Data centres today are more than facilities to house and secure data. Organisations look to data centres to be strategic business enablers that power innovation and deliver competitive advantage. To address these evolving needs, they must optimise performance, and build agility and scalability into their operations.
But to optimise data centre operations, we must first wholly understand them. Only with complete and accurate information and clear visibility can improvement opportunities and potential problems be identified. Therefore, data-led insights play a key role.
Data Centres Generate ‘Big Data’
The availability of massive amounts of machine-generated data in real-time – referred to as ‘big data’ – has fundamentally changed the way businesses approach decision-making. Big data is defined by three characteristics, known as the known as the 3 Vs: massive volumes of data in a variety of non-standard formats, processed at high velocity.
The 3Vs of big data:
- Volume refers to the large amounts of data being generated every second. In a data centre, this comprises data generated by equipment, systems, sensors, smart products, and the 24-hour continuous monitoring of sophisticated equipment. The huge amount of equipment generate a staggering number of data points – to the tune of terabytes and zettabytes.
- Velocity refers to the unprecedented speed at which the data is today received – and acting on it in a timely manner is essential. This has led to a shift from batch processing to real-time analysis to help uncover complex dynamic relationships.
- Variety refers to the many data formats coming from many different sources. Data centre systems have a complex data structure with varied types and formats. For instance, equipment like the uninterrupted power supply (UPS) and the computer room air conditioning (CRAC) units have thousands of operational parts and components, and these generate data in different formats. Therefore, the ability to work with all sorts of data – from structured data that fits in traditional databases to unstructured and semi-structured data – is critical.
GOOD TO KNOW!
BIG DATA: A LARGE VOLUME OF STRUCTURED, SEMI-STRUCTURED AND UNSTRUCTURED DATA THAT HAS THE POTENTIAL TO BE MINED FOR INFORMATION AND USED IN MACHINE LEARNING AND OTHER ADVANCED ANALYTICS APPLICATIONS.
DATA ANALYTICS: THE COMPLEX PROCESS OF EXAMINING LARGE AND VARIED DATA SETS TO UNCOVER HIDDEN PATTERNS, UNKNOWN CORRELATIONS, TRENDS, ETC. TO HELP ORGANISATIONS MAKE INFORMED DECISIONS.
MACHINE LEARNING: AN APPLICATION THAT PROVIDES SYSTEMS THE ABILITY TO AUTOMATICALLY LEARN AND IMPROVE FROM EXPERIENCE WITHOUT BEING EXPLICITLY PROGRAMMED.
Big Insight from Big Data
Your data centre equipment is a treasure trove of big data, waiting to be mined. Each connected system or equipment generates millions of data points every second, 24 hours a day. While data holds the key to unlocking operational efficiency, the ground reality is that 90% of equipment performance data is never analysed.
Additionally, islands of disparate data are scattered across the facility and its operations, making consolidation and a single view difficult to attain. Often, even when performance data is available, data centres simply don’t possess the expertise or tools to organise, digest, and draw valuable insights from it.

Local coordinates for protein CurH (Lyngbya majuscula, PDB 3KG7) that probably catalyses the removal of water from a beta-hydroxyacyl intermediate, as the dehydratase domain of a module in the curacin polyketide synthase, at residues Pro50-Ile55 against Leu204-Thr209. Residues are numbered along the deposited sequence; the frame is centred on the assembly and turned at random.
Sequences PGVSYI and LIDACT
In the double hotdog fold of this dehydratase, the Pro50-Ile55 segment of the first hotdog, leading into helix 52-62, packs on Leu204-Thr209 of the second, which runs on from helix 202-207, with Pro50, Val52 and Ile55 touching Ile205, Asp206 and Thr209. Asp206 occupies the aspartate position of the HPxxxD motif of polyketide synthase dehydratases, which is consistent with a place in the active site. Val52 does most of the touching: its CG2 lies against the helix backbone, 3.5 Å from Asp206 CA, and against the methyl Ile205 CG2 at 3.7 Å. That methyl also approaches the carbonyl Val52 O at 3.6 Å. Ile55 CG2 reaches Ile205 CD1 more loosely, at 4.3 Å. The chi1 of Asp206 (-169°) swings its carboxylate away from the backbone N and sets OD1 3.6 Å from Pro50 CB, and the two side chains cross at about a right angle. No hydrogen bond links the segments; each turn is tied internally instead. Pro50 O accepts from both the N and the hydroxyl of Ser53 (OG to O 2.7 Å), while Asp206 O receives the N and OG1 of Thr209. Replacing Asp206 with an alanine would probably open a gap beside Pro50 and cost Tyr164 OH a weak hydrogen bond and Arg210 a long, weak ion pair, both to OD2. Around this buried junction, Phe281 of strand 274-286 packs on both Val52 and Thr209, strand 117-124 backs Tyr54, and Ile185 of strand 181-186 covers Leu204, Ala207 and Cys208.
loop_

These challenges arise from the fact that the volume, variety, and velocity of big data being generated in a modern data centre make it virtually impossible for humans using old approaches and technologies to process.
More importantly, data by itself is worthless – its potential value is unlocked only when it is analysed to provide operational insights, eliminating guesswork and helping to make effective operational decisions –from maximising reliability and uptime, to increasing energy efficiency, and extending equipment lifespan.
Big data thus requires new and advanced analytical processing technologies, such as Machine Learning (ML) to uncover hidden relationships, patterns, and correlations that offer those insights. Done right, data and analytics can work together to present essential wisdom – valuable insights that can be used for further analysis to help answer complex data centre operational questions.
Time to Move to Smart Data Centre Operations
Machine learning uses data mining techniques and statistical algorithms to identify problems and predict future outcomes, making data centre management iterative, smart, and agile. For example, monitoring sensors in the CRAC can provide data on its performance and health, helping identify potential trouble spots before they cause breakdowns.
Cutting-edge analytics using ML help establish links between data and the outcome, thus helping data centre managers move from intuition-based to fact-based decision-making. Such solutions not only help maximise efficiency, productivity, and availability but also avoid failures with targeted predictive and preventive maintenance; for instance, by indicating changes in the condition of an equipment and accurately determining when a component is likely to fail, allowing you to replace it before it breaks down and disrupts service.
ENGIE’s Avril Digital Support Services is a good example of how ML works to optimise data centre operations. Avril Digital helps you to fully understand your entire data centre operations and delivers actionable insights, enabling you to make informed decisions. Our services use the collective power of advanced digital with machine learning and accredited data centre domain expertise to continuously ingest, filter, integrate, and analyse real-time data sets, compare them with historical data sets to understand the likely causes of issues, identify performance shortfalls, and predict operational threats.
Is your data centre ready for a smart start? Find out more about how ENGIE can help you better orchestrate your data centre performance.